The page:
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Should The Philippines Ban Cruise Tourism Like The Seychelles?

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Should The Philippines Ban Cruise Tourism Like The Seychelles?

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Seychelles Bans Cruise Tourism Post COVID

Should The Philippines Ban Cruise Tourism?

Following the release of the DOT’s National Cruise Tourism Development Strategy 2016-2022 (3) in March 2016, there has been a real push to increase the Philippine’s cruise capacity.  But, with cruises showing themselves to be a hotbed for the spread of the COVID-19 virus, the question remains:

Should the Philippines ban Cruise Tourism?

 

The Seychelles Bans Cruise Tourism

The Seychelles Tourism Minister Didier Dogley announced on 15 May 2020 that a ban had been placed on Cruise Tourism. The ban attempts to minimize a potential second wave of COVID-19.  The ban is in place until the end of 2021.

The Seychelles has actually seen a minimal rate of COVID-19 infections and no deaths.  However, like many destinations, where tourism is the largest source of revenue, the Seychelles has been hit hard by the travel bans in place globally.  The Seychelles placed a stop on Cruise Tourism in March 2020 and has now extended the ban until the end of 2021.

 

Cruise Tourism Impacts on the Environment

COVID-19 & The Diamond Princess Lesson

On 3rd February 2020, 10 people on board the Diamond Princess tested positive for COVID-19.  The infection was brought on to the ship by one person, who traveled between 21-25th January and disembarked in Hong Kong.  3,700 passengers were onboard the Diamond Princess when it was placed under quarantine.

By the 5th February all passengers were confined to their cabins in an attempt to slow the spread.  By the time the passengers were allowed to disembark, 712 of them had tested positive for COVID-19.  18% of those who tested positive showed no outward or obvious symptoms.

The Grand Princess, quarantined off the coast of California, recorded 78 passengers who tested positive for COVID-19.  Some of those passengers who had disembarked prior to quarantine were found to be the source of pockets of COVID-19 outbreaks in their home countries.

According to the Centers for Disease Control and Prevention more than 800 cases of laboratory-confirmed COVID-19 cases occurred during outbreaks on three cruise ship voyages.  Transmission occurred across multiple voyages from ship to ship by crew members; both crew members and passengers were affected; 10 deaths associated with cruise ships have been reported to date.

 

Why are cruises such a hotbed for viral infections?

Professor Sanjaya Senanayake, an Infectious Diseases Specialist at the Australian National University explained:

“In general, you’ve got passengers and crew members from different parts of the world mixing intimately and intensely for a short period of time.”

Cruises are typically made up passengers from all over the World. People from different countries are exposed to different strains of illnesses in their home country.  So they have different immunity.  This means they are more likely to catch something from another passenger, because their body hasn’t yet built immunity to it.

Cruises also offer many communal spaces such as dining areas, swimming pools and entertainment venues.  Mixing lots of different nationalities up, in confined areas, makes the spread of infections much easier too.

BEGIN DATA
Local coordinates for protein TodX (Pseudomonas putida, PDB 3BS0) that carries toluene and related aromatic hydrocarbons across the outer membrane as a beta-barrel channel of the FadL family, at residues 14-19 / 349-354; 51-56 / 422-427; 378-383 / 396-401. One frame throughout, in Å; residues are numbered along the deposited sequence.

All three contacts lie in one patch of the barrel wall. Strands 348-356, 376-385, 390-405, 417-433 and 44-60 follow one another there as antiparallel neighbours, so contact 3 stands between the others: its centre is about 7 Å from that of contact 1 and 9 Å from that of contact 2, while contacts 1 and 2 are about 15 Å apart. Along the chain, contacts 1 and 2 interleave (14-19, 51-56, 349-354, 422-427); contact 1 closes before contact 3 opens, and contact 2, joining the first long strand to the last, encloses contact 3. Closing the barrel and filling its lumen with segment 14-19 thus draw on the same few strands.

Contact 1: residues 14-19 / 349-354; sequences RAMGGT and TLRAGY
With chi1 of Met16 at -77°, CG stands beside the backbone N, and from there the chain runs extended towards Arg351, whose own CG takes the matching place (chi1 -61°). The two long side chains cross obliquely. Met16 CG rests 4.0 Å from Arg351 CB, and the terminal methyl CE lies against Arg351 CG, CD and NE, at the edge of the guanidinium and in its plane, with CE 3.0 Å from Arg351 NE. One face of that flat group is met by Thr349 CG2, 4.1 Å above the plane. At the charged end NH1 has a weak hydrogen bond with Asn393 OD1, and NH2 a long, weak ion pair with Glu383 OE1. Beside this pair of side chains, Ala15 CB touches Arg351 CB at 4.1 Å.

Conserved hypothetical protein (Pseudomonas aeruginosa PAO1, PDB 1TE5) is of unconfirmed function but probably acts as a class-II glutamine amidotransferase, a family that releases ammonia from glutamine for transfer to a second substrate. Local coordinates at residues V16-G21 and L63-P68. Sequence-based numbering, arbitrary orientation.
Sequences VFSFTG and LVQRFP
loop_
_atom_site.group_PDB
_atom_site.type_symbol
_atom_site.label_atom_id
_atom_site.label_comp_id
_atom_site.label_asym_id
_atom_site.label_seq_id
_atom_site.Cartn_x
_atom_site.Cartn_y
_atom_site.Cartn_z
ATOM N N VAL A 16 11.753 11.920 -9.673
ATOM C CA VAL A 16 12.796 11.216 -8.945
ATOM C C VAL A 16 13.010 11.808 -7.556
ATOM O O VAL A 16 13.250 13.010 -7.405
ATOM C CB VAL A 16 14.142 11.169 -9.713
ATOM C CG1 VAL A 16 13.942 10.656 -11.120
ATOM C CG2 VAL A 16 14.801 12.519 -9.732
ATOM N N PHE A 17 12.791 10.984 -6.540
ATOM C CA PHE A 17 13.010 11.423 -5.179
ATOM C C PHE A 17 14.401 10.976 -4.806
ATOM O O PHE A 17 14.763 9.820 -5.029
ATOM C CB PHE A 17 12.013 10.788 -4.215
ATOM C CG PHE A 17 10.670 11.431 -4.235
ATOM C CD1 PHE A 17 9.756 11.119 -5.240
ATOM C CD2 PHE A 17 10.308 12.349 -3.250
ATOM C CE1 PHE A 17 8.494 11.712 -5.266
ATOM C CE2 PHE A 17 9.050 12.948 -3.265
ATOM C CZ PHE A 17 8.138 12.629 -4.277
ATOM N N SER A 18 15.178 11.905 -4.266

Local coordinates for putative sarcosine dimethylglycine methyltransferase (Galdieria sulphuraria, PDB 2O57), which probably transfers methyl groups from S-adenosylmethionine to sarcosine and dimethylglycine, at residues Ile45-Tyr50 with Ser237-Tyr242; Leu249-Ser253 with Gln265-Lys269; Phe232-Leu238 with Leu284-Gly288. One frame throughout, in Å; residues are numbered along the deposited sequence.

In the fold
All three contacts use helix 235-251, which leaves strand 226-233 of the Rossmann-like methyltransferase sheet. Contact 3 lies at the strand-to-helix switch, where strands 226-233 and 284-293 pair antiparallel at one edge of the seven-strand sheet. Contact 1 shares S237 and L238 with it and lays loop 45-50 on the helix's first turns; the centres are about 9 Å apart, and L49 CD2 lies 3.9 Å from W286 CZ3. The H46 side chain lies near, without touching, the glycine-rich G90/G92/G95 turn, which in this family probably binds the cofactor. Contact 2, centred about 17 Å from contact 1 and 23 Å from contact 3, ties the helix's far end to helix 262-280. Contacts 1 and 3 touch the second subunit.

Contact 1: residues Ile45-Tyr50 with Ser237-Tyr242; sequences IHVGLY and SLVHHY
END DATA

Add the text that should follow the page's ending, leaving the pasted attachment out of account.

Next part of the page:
On top of that, Cruise Ships don’t have the same standard of air-filtration that, say, commercial planes have.  Commercial Planes typically have HEPA filter air purifiers installed.  These air-filters are 99.9% efficient in blocking out viruses, including the Corona Virus.

Cruise Ships are already notorious for failing to protect passengers from the types of ultra-fine particles that cause breathing difficulties, asthma and lead to Chronic Lung Disease. The particles come from the burning off of fuel used to power the ships.  The particles can get lodged in the lungs, with passengers staying at the stern end of the ships at higher risk.  See our article Cruise Ship Tourism Part 2: Impacts on the Environment.

2018 saw more cruise ships than ever fail cleaning and health inspections.  A report by the Centers for Disease Control and Prevention showed that 15 ships out of 250 failed crucial health checks. Just 41 out of the 250 ships received perfect scores. In 2016, only 4 ships failed the health check.

 

Should The Philippines Also Ban Cruise Tourism?

With all the fears and worries about the second and third COVID-19 Wave being more devastating. And with the realities being that Cruises bring nationalities together in confined areas.  And in an environment that fails to provide air free of fuel pollutants, let alone free of viruses.  Surely, the only simple solution is to follow the Seychelles example and ban Cruise Tourism until 2021.

 

Check out an earlier article Cruise Tourism: Impacts on Communities and Economies which challenges the marketing rhetoric that Cruise Tourism brings money to the destinations.

Obviously it does bring in money to a destination, but not even close to the levels of spending by traditional tourists.  Even when broken down to an average days spending across both groups.   And the reality is that only a select few destinations businesses, which have tied in with the cruise company for tours and activities benefit financially.  As much as a Cruise Company may hark on about the added economic benefit to destinations their port calls may bring, the truth is they want their passengers spending on their ships, not on dry land.

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